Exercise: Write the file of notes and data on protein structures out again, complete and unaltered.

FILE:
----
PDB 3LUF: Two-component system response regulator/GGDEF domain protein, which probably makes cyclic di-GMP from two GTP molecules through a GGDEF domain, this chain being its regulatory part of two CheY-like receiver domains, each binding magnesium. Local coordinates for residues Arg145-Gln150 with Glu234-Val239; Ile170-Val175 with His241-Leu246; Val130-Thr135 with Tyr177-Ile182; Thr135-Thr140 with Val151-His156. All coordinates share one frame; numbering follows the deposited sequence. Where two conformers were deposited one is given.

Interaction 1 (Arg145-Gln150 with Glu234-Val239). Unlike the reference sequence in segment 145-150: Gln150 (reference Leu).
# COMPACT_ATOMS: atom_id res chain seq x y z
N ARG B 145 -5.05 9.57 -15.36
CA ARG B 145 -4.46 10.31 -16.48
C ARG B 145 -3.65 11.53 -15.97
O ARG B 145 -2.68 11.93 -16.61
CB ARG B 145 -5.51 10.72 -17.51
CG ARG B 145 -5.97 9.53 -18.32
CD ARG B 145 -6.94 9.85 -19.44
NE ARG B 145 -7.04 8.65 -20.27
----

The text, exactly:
PDB 3LUF: Two-component system response regulator/GGDEF domain protein, which probably makes cyclic di-GMP from two GTP molecules through a GGDEF domain, this chain being its regulatory part of two CheY-like receiver domains, each binding magnesium. Local coordinates for residues Arg145-Gln150 with Glu234-Val239; Ile170-Val175 with His241-Leu246; Val130-Thr135 with Tyr177-Ile182; Thr135-Thr140 with Val151-His156. All coordinates share one frame; numbering follows the deposited sequence. Where two conformers were deposited one is given.

Interaction 1 (Arg145-Gln150 with Glu234-Val239). Unlike the reference sequence in segment 145-150: Gln150 (reference Leu).
# COMPACT_ATOMS: atom_id res chain seq x y z
N ARG B 145 -5.05 9.57 -15.36
CA ARG B 145 -4.46 10.31 -16.48
C ARG B 145 -3.65 11.53 -15.97
O ARG B 145 -2.68 11.93 -16.61
CB ARG B 145 -5.51 10.72 -17.51
CG ARG B 145 -5.97 9.53 -18.32
CD ARG B 145 -6.94 9.85 -19.44
NE ARG B 145 -7.04 8.65 -20.27